Blu-ray w/DVD)/Women In
(1999/Paramount/both Criterion Blu-rays)
B & C+/B/B+ Sound: B+ & C+/B-/B Extras: C+/B/B-
are three really fine, smart, mature, intelligent motion pictures
that explore people, their nature and living by three great
Day Lewis has sadly (without comment) decided to end his
extraordinary acting career with Paul Thomas Anderson's Phantom
(2017) as a tailor who makes some of the most beautiful, incredible
and remarkable dresses and outfits of anyone around. He is used to
his life being a certain way with a certain routine and certain
people in his life, but then he meets a young woman he becomes
interested in (Vicky Crieps) and a subtle disruption begins.
he love her, her him and might she ruin his life just by being there?
His sister Cyril (the great Leslie Manville) is not so sure about
her, protective of her brother, their name, business and reputation,
but she moves in and the slow tensions begin.
is one of the most amazing filmmakers around, but his recent films
have not had the commercial success they've deserved and this is yet
another gem like Inherent
and his last film with Lewis, the modern hit There
Will Be Blood.
The only filmmaker on such a winning streak currently is another big
screen filmmaker still embracing celluloid, Christopher Nolan. Yes,
he's that good.
to to the amazing work of all involved, the amazing acting of the
cast and just the beautiful, leisurely flow of this 1950s period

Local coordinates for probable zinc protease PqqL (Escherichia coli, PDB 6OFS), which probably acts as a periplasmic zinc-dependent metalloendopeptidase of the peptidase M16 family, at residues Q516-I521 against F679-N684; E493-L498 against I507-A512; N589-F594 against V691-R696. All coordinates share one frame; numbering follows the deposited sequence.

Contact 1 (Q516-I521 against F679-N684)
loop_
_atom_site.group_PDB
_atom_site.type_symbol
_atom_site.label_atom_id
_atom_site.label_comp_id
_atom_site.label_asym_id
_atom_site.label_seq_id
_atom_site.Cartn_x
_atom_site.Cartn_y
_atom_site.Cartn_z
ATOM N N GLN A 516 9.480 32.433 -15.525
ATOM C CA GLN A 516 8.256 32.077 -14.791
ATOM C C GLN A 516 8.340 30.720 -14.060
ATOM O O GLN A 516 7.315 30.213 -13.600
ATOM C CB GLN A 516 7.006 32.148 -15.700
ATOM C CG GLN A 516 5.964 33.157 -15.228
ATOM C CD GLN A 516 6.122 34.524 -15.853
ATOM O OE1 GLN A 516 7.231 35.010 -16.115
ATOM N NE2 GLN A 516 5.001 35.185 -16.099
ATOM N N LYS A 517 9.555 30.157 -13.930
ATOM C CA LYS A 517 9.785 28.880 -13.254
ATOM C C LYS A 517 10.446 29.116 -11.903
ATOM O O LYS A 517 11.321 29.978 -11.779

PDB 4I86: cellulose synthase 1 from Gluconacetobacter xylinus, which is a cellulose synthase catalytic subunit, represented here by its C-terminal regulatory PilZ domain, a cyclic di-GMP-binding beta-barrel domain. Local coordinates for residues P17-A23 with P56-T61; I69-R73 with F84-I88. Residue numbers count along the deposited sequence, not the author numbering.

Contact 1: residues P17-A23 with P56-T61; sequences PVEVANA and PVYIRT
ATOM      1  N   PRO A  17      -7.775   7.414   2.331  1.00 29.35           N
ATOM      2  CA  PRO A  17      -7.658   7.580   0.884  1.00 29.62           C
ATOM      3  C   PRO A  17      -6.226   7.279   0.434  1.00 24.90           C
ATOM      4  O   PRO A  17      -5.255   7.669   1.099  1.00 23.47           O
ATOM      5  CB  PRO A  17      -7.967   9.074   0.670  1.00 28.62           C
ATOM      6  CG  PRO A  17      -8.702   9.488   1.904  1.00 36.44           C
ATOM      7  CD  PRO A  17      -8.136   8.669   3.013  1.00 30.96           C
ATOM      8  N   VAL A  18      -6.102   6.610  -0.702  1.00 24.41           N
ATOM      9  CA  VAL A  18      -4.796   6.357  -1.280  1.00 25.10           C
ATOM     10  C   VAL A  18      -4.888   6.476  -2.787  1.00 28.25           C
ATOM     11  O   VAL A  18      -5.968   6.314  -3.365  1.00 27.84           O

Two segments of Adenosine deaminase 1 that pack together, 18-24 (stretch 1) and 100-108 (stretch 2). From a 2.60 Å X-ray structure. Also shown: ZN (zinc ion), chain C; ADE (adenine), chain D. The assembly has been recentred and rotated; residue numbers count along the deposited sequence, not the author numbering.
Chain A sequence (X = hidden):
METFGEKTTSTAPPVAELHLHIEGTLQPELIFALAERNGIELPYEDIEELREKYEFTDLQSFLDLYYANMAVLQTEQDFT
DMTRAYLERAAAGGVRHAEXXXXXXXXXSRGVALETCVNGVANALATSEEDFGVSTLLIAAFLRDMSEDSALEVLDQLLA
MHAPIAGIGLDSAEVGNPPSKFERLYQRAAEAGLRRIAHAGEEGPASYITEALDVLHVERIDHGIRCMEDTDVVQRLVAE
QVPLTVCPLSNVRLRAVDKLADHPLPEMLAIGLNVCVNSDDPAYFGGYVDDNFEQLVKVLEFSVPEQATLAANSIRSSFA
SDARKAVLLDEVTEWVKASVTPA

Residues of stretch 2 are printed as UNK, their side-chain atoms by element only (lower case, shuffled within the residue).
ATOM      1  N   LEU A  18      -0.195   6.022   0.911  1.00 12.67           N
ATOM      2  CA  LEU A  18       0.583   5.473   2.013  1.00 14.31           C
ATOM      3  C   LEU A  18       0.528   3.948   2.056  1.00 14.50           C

piece, which constantly has life and energy in different ways that
keeps you watching. If Lewis was going to retire as he has, this is
a great high note to go out on.
include Digital HD Ultraviolet Copy for PC, PC portable and other
cyber-capable devices, while the Blu-ray adds Camera
Tests with audio commentary by Paul Thomas Anderson that includes
specifics on how they chose their film stocks, For
the Hungry Boy
is a collection of deleted scenes with music by Jonny Greenwood,
of Woodcock Fashion Show
narrated by Adam Buxton and Behind the Scenes Photographs has stills
from the film by Michael Bauman with demo versions of Jonny
Greenwood's fine score.
years, Ken Russell made a name for himself as a journeyman director
on British television, but in an odd twist, James Bond co-producer
Harry Saltzman signed him for his theatrical film directorial debut.
(1969) turned out to be the final of three films with Michael Caine
as Harry Palmer, the crook turned spy whose debut in the 1965 classic
is considered an all-time classic. The film had mixed success, with
many feeling it got as wild as the Bond films it was trying to be the